Field Notes - Walk 5

Field Notes - Walk day 5

Friday, June 3, 2011
Riding Mill – Hexham: Natural Historians Tina Wiffen and Steve Westerberg

View VARC Walk 5; 4th June 2011 in a larger map

We met at Riding Mill station at 10.00am from where we walked down to the side of the River Tyne, following the river bank west of Riding Mill past the gravel pits at Farnley Haughs and over Farnley Scar. Here, you can see a bricked up tunnel entrance and if you look closely, you can see a number of bat holes in the bricked-up western portal of the tunnel entrance. Our route then continued along the river, crossing under the bridge on the south side at Corbridge. This lovely bridge was built in 1674 and was the only one of the Tyne’s bridges to survive the great flood of 1771. Our path then moved away from the river for the rest of the walk, crossing farmland at Dilston and through woods around Duke’s House to the B306, which we followed into Hexham, where our journey ended at the Queens Hall in Hexham. 

Walk 5: 5th June; Riding Mill – Hexham: Natural Historians Keith Bowey, Tina Wiffen and Steve Westerberg


We met at Riding Mill station at 10.00am from where we walked straight down to the side of the River Tyne, following the riverbank past the gravel pits at Farnley Haughs and over Farnley Scar. Here, you can see a bricked up tunnel entrance. The tunnel was opened in 1835 and was originally built to accommodate a single line but a section of it gave way on 28th December 1844 during widening work for double track operation. A further £1,000-worth of repairs were ordered in 1871 when an inspection uncovered weaknesses. This chequered history led to the tunnel's eventual abandonment. A deviation line was constructed through a new cutting allowing Farnley Scar Tunnel to be taken out of service on 27th May 1962[1]. On close inspection, we noticed a number of bat holes in the bricked-up western portal of the tunnel entrance. Our route then continued along the river, crossing under the bridge on the south side at Corbridge. This lovely bridge was built in 1674 and was the only one of the Tyne’s bridges to survive the great flood of 1771. Just past here, looking to north bank, at low water, it is possible to see the remains of the Roman bridge which carried Dere Street or Stanegate to Corstopitum. Our path then moved away from the river for the rest of the walk, crossing farmland at Dilston and through woods around Duke’s House to the B306, which we followed into Hexham, were our journey ended at the Queens Hall in Hexham.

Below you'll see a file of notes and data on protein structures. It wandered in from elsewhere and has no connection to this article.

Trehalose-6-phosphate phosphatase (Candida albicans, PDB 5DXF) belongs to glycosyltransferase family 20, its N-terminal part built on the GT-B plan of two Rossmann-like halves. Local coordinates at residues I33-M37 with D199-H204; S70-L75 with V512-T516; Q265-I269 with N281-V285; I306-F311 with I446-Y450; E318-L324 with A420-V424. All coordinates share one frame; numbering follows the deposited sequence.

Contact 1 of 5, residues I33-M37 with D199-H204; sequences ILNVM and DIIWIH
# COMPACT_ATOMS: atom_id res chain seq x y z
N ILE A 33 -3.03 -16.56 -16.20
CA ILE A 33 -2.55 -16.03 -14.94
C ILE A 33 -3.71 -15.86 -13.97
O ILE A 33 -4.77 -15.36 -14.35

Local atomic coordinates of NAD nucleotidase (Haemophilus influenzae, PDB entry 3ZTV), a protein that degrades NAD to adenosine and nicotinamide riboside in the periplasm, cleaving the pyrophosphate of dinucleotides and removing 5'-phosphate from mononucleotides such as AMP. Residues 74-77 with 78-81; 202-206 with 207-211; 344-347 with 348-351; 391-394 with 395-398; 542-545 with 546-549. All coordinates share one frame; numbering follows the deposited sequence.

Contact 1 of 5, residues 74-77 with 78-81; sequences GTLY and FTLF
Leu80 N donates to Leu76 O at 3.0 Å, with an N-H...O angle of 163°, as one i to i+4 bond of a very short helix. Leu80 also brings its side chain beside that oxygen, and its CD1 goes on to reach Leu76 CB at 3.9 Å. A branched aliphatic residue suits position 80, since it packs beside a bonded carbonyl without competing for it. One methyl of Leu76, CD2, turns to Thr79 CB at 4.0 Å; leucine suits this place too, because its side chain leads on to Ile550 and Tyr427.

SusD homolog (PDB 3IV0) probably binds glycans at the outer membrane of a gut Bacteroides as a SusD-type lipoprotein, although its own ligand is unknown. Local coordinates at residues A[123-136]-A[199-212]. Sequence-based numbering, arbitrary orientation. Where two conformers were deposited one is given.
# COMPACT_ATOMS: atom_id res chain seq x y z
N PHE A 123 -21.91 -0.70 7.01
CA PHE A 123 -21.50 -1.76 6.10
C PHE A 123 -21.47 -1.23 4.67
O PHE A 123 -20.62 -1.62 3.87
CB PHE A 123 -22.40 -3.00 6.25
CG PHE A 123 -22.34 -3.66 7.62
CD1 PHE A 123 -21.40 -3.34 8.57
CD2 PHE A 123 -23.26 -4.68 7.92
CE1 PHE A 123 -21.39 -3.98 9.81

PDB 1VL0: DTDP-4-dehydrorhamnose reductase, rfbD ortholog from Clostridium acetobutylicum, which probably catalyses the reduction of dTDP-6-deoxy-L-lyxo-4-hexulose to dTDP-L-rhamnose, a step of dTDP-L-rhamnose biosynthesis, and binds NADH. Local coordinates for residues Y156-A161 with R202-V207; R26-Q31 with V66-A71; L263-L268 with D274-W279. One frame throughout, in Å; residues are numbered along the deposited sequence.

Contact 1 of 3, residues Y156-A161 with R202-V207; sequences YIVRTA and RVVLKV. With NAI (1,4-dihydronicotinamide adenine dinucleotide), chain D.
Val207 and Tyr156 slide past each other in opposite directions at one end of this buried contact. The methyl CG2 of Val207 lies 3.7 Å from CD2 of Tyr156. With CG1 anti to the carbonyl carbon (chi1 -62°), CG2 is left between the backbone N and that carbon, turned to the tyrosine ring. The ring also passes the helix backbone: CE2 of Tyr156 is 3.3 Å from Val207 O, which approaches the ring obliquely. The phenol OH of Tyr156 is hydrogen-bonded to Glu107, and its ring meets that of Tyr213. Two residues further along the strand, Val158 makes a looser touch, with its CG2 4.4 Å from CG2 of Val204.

Along this route, we saw a variety of different flora and fauna. River birds included Common Sandpiper, Oystercatcher, Goosander and Dipper. We had hoped to hear a late Cuckoo and walking across the fields we saw and heard Meadow Pipit, Skylark, Mistle and Song Thrush and in the woods we either saw or heard Great Spotted Woodpecker, Goldcrest, Long-tailed Tits and the yaffle of the Green Woodpecker. In the recent past, we might have seen or heard Pied Flycatcher and Redstart, but these birds have since become vary scarce hereabouts. Amongst the flora, we found plently of evidence of the invasive dark pink/purple Himalayan Balsam, Greater Stitchwort, Giant Hogweed, Meadow Cranesbill and Water Dropwort. And looking up, we caught a glimpse of birds of prey – Kestrel, Sparrowhawk and Buzzard.

 

When we arrived in Hexham, we were able to see the exhibition of work by ceramicist Sue Dunne at the Queens Hall (her show is called The Nature of Clay and runs in Gallery Two from 28th May – 2nd July). Her work ‘directly reflects her year-round fascination with plant-life, especially when it’s wild, the intermittent presence of birds. Included are pieces from local poet Linda France based on a flowering year’ (so very appropriate!).